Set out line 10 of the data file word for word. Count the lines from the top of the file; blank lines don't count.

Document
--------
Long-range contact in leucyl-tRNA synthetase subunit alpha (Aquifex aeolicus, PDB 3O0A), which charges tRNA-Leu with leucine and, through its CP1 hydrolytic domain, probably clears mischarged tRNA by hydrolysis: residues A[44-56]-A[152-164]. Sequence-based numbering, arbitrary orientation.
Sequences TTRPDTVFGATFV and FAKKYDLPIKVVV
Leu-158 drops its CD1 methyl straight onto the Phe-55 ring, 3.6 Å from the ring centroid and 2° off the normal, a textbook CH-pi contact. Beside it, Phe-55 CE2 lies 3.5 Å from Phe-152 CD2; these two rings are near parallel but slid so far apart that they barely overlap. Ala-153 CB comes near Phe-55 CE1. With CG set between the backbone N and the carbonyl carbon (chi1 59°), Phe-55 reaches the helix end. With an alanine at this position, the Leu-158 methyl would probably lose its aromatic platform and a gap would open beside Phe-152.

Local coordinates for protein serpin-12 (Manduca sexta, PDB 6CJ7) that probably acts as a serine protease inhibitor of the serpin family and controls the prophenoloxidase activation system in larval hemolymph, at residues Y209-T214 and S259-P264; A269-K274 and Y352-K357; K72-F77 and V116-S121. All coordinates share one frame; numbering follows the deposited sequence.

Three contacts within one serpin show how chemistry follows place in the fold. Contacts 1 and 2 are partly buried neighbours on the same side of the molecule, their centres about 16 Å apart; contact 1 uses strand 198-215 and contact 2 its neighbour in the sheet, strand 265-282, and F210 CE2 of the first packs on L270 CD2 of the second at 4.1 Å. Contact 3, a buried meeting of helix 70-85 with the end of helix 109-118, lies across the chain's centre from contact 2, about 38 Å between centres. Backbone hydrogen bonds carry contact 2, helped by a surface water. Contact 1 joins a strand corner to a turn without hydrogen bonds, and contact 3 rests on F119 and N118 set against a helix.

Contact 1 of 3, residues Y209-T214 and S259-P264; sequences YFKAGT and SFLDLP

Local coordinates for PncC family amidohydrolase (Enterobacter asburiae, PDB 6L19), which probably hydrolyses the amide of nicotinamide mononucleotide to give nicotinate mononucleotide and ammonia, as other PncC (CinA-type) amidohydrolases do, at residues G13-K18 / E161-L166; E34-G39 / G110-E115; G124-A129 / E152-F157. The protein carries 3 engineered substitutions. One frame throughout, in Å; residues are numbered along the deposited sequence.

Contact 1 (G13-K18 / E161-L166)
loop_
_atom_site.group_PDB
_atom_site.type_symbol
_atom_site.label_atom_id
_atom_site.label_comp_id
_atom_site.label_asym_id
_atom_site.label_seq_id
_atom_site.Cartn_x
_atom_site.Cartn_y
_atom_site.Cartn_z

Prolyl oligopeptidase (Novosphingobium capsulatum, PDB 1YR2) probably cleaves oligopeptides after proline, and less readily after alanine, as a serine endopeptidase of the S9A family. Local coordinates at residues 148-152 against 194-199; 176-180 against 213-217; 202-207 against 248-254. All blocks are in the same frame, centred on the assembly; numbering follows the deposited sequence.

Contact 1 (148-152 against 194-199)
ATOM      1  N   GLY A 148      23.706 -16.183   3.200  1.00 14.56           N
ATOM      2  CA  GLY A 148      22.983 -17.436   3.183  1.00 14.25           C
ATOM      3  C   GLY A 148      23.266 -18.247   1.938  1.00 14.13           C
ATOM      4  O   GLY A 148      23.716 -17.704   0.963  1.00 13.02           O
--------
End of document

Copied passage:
_atom_site.group_PDB